Pittsburgh Update

Pittsburgh Update publishes weekly summaries of recent developments in the Episcopal Diocese of Pittsburgh, The Episcopal Church, and the Anglican Communion that affect or could affect Pittsburgh Episcopalians. Emphasis is on reporting, not interpretation. This is a service of Progressive Episcopalians of Pittsburgh. This site is in no way affiliated with the Episcopal Diocese of Pittsburgh or the Anglican Diocese of Pittsburgh.

A Pittsburgh Episcopal Voice          

A Service of Progressive Episcopalians of Pittsburgh         

Monday, May 26, 2014

News for week ending 5/26/14

Pennsylvania and Oregon dioceses begin responding to court decisions on same-sex marriage

The Federal Court decisions on May 19 and 20 declaring unconstitutional Oregon and Pennsylvania laws banning same-sex marriage, and the announcements in both states that there would be no appeals have resulted in a variety of responses from Episcopal bishops in the two states. Two of the four bishops leading the five Episcopal dioceses in Pennsylvania have issued statements. Bishop Sean Rowe, bishop of Northwest Pennsylvania and provisional bishop of the Diocese of Bethlehem, issued a statement noting his approval of the decision, but recognizing that Episcopalians in his dioceses are not united on this matter. He has promised after “reflection and consultation” to issue guidelines for clergy wishing to officiate at same-sex marriages. According to David Virtue, the provisional bishop of the Diocese of Pennsylvania has given his approval to clergy to preside at same-sex marriages. The diocesan Web site has no information confirming this. No statement has been forthcoming from Bishop Nathan Baxter of Central Pennsylvania, and the guidelines he set a year ago remain in place. Bishop Dorsey McConnell of Pittsburgh has issued no formal statement. A Pittsburgh Post-Gazette article indicates that he plans to “consult with clergy and lay leaders on the implications of the court ruling.”

Bishop Rickel of Olympia had set policy in 2013 that allows clergy to both perform the civil marriage and church blessings. He made no statement following the court decision. Bishop Hanley of the Diocese of Oregon has issued a pastoral letter authorizing clergy to sign marriage licenses for same sex couples and to use the authorized rite of blessing with two changes which explicitly separate clergy’s civil and church roles.

San Joaquin Episcopal and ACNA leaders meet following court opinion

Bishop David Rice and attorney Michael Glass from the Episcopal Diocese of San Joaquin have held an initial meeting with Bishop Eric Vawter Menees and his attorney Russell VanRozeboom on May 22 following release of a preliminary court decision awarding all diocesan property to the Episcopalians. (See Pittsburgh Update story here.) The discussions were exploratory, and both groups need to discuss matters with their dioceses. They plan to meet again soon. Presumably, the matters under discussion will include the timing and details of transfer of diocesan property.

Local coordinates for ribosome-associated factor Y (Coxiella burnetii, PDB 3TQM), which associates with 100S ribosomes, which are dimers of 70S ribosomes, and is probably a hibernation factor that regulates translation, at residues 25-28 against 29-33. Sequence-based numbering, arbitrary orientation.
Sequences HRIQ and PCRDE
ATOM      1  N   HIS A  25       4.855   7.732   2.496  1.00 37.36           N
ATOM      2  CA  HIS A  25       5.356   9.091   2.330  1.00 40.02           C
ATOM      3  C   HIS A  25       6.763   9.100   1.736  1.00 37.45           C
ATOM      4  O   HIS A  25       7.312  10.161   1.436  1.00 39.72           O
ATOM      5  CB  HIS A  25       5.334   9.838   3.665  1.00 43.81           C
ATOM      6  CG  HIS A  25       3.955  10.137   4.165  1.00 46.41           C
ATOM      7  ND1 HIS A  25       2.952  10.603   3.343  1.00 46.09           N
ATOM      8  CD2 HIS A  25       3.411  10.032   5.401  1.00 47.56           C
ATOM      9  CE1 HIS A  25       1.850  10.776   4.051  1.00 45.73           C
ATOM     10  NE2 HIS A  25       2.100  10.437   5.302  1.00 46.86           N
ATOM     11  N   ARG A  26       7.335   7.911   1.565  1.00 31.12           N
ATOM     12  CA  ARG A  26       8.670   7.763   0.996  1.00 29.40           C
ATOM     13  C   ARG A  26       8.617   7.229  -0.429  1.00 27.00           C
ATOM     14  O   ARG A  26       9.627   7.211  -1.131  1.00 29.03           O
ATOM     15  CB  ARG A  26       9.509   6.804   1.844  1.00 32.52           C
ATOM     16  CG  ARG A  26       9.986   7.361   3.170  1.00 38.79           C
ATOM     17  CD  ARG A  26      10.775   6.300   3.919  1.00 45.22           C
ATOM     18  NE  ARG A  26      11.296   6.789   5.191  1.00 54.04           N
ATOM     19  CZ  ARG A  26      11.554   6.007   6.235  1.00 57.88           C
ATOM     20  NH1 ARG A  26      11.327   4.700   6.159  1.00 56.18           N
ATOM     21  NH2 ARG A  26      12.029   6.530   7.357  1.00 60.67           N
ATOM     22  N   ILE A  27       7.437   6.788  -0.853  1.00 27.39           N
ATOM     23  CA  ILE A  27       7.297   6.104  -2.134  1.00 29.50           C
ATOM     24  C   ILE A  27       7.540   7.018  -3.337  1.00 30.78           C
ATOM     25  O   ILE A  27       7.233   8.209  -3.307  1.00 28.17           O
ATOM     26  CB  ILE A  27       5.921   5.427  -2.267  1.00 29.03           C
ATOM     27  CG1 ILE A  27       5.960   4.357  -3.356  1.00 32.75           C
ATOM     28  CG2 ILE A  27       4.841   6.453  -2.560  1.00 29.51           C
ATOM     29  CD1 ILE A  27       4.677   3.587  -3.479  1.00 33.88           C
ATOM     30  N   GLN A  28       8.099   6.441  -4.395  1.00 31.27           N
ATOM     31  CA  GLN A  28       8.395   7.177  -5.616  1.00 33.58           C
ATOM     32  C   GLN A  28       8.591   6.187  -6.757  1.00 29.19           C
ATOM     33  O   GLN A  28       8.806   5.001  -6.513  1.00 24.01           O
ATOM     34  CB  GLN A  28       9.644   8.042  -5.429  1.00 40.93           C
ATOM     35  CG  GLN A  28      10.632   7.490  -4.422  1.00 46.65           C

Voting concludes on Church of England legislation allowing women to become bishops

All Church of England dioceses except the Diocese in Europe (which was unable to meet during the three-month period set for voting) have voted in favor of legislation that will allow women to be consecrated as bishops in the Church of England. The matter will now return to the Church of England General Synod in July for final approval. The House of Bishops met on the 19th and 20th of May and amended their rules to make it harder to change the Standing Order implementing provisions for parishes unwilling to accept a woman as bishop, and voted to explore ways that the rules governing bishops in the House of Lords might be changed to allow women bishops to take seats in that house sooner than current rules would allow.

Archbishop Welby joins in call to prevent execution of pregnant woman in Sudan

Archbishop Justin Welby has endorsed the Christian Muslim Forum call to prevent execution of Mariam Yahya, a pregnant woman convicted by a Sudanese court of adultery and apostasy for marrying a Christian in 2011. Yahya had a Muslim father and Christian mother and was raised a Christian. Sudanese law forbids Muslim women from marrying Christians and assigns children to the religion of their fathers. Mariam’s husband, also originally from Sudan, became an American citizen in 2005. He is trying to document that their 20-month-old son, who is in prison with his mother, is a U.S. citizen.